Published online by Cambridge University Press: 28 September 2010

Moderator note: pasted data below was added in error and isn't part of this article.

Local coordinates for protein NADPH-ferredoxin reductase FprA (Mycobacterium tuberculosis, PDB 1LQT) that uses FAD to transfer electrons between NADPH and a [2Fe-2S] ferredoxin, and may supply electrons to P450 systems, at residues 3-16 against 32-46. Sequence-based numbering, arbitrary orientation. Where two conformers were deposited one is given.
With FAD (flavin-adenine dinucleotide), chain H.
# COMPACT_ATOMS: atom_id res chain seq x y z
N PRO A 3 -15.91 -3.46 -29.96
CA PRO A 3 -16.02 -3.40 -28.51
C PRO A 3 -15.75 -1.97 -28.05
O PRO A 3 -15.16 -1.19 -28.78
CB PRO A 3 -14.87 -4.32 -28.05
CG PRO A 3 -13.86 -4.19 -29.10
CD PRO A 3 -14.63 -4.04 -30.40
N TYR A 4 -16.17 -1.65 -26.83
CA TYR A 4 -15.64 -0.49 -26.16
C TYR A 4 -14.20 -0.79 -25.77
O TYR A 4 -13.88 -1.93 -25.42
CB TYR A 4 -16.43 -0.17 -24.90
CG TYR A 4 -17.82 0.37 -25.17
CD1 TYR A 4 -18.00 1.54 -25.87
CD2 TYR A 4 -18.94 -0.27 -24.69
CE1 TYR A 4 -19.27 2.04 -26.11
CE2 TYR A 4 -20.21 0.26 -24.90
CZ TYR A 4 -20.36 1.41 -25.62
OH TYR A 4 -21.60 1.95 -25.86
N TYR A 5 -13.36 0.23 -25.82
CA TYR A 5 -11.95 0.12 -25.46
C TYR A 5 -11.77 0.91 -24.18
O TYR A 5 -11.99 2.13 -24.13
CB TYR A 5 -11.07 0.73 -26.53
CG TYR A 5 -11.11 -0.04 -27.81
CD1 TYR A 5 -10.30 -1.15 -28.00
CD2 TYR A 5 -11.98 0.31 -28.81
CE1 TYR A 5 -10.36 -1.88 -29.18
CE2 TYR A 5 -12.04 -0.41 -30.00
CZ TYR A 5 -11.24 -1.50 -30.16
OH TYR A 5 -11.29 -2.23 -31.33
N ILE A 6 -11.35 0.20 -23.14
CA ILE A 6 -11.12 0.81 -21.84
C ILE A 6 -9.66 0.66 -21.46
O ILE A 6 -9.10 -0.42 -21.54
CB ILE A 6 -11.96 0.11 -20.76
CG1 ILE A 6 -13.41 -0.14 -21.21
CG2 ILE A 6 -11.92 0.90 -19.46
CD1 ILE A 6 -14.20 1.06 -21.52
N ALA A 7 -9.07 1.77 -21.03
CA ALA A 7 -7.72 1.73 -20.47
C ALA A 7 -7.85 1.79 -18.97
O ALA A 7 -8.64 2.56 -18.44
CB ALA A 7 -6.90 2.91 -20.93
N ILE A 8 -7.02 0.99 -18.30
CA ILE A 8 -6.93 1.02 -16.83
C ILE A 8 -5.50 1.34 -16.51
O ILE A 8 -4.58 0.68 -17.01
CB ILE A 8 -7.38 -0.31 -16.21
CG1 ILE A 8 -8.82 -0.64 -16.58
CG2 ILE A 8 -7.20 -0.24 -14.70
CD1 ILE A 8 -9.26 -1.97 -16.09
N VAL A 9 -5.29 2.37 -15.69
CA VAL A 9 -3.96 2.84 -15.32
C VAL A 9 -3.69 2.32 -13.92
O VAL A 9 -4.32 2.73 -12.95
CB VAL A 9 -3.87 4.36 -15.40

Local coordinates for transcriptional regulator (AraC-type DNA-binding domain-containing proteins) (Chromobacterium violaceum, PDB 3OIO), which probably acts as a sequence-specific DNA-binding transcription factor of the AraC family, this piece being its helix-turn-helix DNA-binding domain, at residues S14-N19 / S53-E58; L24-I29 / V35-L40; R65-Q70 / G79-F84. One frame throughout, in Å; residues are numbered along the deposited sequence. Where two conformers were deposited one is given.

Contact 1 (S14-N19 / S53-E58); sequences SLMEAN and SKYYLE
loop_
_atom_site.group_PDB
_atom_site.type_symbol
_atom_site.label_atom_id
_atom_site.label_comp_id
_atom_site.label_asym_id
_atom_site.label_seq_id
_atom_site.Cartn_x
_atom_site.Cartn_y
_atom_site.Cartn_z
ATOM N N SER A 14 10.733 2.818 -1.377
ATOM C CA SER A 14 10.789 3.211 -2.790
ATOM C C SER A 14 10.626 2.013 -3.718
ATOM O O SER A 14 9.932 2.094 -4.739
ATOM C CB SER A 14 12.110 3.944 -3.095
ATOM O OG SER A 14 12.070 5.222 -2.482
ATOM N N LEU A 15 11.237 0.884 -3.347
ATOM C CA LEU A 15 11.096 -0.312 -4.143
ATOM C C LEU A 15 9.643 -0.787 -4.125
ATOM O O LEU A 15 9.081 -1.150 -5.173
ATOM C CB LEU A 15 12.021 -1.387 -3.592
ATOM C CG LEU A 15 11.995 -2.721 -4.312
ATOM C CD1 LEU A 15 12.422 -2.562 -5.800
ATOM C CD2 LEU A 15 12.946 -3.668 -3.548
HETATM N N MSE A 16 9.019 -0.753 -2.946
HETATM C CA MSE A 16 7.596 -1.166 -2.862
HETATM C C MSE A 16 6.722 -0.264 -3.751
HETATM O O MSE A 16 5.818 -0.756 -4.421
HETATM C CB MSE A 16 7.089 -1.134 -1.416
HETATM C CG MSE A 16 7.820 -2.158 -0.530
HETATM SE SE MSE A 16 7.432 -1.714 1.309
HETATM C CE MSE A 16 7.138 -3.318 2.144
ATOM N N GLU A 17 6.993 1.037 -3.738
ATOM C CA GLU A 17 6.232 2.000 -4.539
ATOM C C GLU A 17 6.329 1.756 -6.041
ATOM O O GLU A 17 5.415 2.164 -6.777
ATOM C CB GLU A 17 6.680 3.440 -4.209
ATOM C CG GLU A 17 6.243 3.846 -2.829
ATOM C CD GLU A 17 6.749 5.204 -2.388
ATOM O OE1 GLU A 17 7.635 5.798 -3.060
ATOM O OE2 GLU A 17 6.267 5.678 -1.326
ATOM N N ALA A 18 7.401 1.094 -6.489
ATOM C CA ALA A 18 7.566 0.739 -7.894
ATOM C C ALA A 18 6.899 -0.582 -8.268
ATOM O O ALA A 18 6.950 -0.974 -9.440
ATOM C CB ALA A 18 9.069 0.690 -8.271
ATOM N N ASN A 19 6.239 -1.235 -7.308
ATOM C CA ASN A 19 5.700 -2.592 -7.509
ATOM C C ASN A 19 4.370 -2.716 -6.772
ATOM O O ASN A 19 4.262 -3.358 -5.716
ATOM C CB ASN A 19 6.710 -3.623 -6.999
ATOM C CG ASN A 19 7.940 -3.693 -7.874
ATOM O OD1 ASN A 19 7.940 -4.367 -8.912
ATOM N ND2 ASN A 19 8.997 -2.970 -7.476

John Dewey's way of thinking about thinking invites the intellectual historian. We are scholars eager to put thought in its contexts: not only contexts internal to the history of philosophy but social, political, cultural, and biographical contexts. Dewey not only shared this impulse and wrote some provocative intellectual history himself, but provided the enterprise with philosophical underpinnings. Dewey argued that human beings were thinkers only in the second instance. In the first instance, he said, the self was “an agent-patient, doer, sufferer, and enjoyer.” Thinking emerged out of non-cognitive, “primary experience” and was in the service of controlling and enriching such experience. “To be a man,” Dewey argued, “is to be thinking desire.” In one of his most often-quoted remarks, he warned his fellow philosophers that they were losing sight of their cultural embodiment and that they were on the path to terminal marginality unless philosophy “ceases to be a device for dealing with the problems of philosophers and becomes a method, cultivated by philosophers, for dealing with the problems of men.” Positions such as these not only underwrite intellectual history. They also inevitably provoke the interest of intellectual historians in Dewey's own desires, his own primary experience, and his own engagement with the problems of those outside the narrow circle of professional philosophers. They alert the antennae of intellectual biographers.